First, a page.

Freedom 251's Creator Ringing Bells Comes Under Scrutiny After Controversy

By 12:00 Sat, 31 Jul 2021 Comments

It all began with the announcement of the world’s cheapest smartphone - the $4 Freedom 251 made in India. The company behind the project - Ringing Bells - received a huge coverage in the media.

The first odd thing to happen was the change of the design shortly after the announcement. Few people noticed this, but it happened - Ringing Bells swapped the picture of the Freedom 251 on their website from an attractive phone with thin bezels to a more generic 4" brick with rather thick bezels and just a single key under the screen.

But hey, this thing is supposed to cost $4, so nobody cared how the phone looks like.

Recently, media representatives received prototypes of the phone, which raised more questions instead of building more hype. The shipped phones turned out to be Adcom phones with their logos covered by simple correction fluid. Adcom is a Chinese company, and they are currently selling this model on the Indian market for about $50. Not only is it a rebranded device, but it's certainly not the Made in India phone, which Ringing Bells promised.

A slightly less disturbing fact was the demo phone software - the UI icons were entirely identical to those found on the Apple iPhone. So overall, the local media were looking at a cheap Chinese iPhone lookalike device and not an original product.

All those facts raised more than one eyebrows, and the Ringing Bells's CEO had to hold time to respond some of the pressing questions regarding their product.

It turned out that Ringing Bells indeed used an Adcom phone as a demo unit but only did so in an attempt to gauge the reception by the audience. The Freedom 251 smartphone will supposedly have the same specs as this Adcom phone though the external design might differ in the final version. While plausible, that certainly is not the legitimate way of going about creating a recent product. If the company used the journalists and the public as a research focus group for straightening up their product design plans, how did they come up with the pricing in the first place without a clear product plan?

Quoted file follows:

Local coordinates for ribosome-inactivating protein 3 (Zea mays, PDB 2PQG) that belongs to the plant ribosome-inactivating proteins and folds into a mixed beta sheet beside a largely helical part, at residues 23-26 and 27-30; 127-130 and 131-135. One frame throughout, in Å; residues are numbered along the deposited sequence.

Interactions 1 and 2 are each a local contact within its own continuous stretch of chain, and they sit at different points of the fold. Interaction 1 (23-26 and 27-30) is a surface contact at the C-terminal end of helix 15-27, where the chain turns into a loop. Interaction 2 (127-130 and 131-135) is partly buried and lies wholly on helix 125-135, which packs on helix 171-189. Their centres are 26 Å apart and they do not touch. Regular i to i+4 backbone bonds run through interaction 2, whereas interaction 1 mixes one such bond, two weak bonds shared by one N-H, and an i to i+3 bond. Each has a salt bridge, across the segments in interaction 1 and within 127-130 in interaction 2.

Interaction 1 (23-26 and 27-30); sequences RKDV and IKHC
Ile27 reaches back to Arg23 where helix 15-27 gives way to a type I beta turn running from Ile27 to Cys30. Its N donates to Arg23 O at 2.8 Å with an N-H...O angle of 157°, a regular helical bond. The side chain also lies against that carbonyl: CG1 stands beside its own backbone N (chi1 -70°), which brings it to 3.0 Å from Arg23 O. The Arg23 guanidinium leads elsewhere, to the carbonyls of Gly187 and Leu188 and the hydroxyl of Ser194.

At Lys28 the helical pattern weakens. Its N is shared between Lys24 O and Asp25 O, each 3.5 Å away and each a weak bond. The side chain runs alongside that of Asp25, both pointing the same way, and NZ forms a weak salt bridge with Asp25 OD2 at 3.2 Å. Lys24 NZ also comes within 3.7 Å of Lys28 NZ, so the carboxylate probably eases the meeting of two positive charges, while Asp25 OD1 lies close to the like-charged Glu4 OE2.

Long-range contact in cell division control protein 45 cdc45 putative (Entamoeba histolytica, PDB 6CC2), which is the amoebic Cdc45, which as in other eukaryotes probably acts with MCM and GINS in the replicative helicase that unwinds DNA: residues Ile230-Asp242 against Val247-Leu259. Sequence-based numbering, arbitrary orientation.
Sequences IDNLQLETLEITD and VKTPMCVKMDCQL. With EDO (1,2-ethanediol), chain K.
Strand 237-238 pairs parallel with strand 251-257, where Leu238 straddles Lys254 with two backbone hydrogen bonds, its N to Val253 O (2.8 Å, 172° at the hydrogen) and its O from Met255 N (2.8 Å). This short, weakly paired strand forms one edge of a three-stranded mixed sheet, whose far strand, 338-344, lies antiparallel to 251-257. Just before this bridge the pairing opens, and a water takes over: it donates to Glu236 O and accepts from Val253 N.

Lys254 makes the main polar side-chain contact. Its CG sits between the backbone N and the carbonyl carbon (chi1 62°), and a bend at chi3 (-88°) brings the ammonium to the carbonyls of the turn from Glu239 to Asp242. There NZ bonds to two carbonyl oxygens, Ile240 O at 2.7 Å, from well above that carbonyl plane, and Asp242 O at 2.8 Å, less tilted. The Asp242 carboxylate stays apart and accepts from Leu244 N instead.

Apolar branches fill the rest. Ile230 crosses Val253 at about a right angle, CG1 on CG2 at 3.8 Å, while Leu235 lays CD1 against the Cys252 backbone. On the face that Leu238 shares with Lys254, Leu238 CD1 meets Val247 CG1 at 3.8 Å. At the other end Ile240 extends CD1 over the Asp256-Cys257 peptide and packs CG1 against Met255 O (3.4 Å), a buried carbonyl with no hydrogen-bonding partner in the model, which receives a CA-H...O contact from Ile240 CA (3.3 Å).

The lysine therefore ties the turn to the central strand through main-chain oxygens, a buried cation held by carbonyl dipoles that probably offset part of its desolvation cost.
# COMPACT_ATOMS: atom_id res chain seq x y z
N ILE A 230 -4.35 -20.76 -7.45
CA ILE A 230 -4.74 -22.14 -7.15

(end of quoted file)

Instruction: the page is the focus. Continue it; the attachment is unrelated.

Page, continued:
As for the pre-installed software on the phone, the Ringing Bells CEO shared that they've had plans to change the UI with a custom design of their own anyway.

Essentially, users who registered to acquire the device, still don't really know what their device or the software on it will see like.

Another red flag is the fact that the Ringing Bells CEO claims they are a registered Android Partner, although the company is not on the list. They have not submitted a phone for certification within the BIS (Bureau of Indian Standards) either. So how come are they selling one online?

So if the Freedom 251 is merely at its early concept level, this all begs the question whether users will acquire the promised device at all. It also raises questions about the viability of the Ringing Bells business model, and the whole thing is increasingly starting to see like a sham - or a mere publicity stunt if nothing else.

In just two days the company has received more than 60 million registrations and has since stopped accepting recent ones. Ringing Bells reportedly didn’t anticipate such an interest, and allegedly plans to work on fulfilling the first 30,000 orders and continue with their campaign only after that.

Meanwhile Indian companies have asked the Telecom Ministry to check the Ringing Bells credentials. The company would certainly come under scrutiny, and the authorities already feel pressure to see more closely into how this unbelievable offer is made possible as current estimates from people in the know recommdiscontinue the minimum per-unit production costs for a phone in China are no less than $30.

Whatever the outcome of the government checks may be, one thing is for sure - at this stage, the Freedom 251's future is unclear. It's still a concept phone which may not see a market launch anytime soon. For now, you'd be better off spending your money elsewhere on a product from a more reputable phone brand. You know, sometimes when a thing sounds too fine to be true, it probably is.

Source 1 | Source 2 | Source 3 (incl. images)



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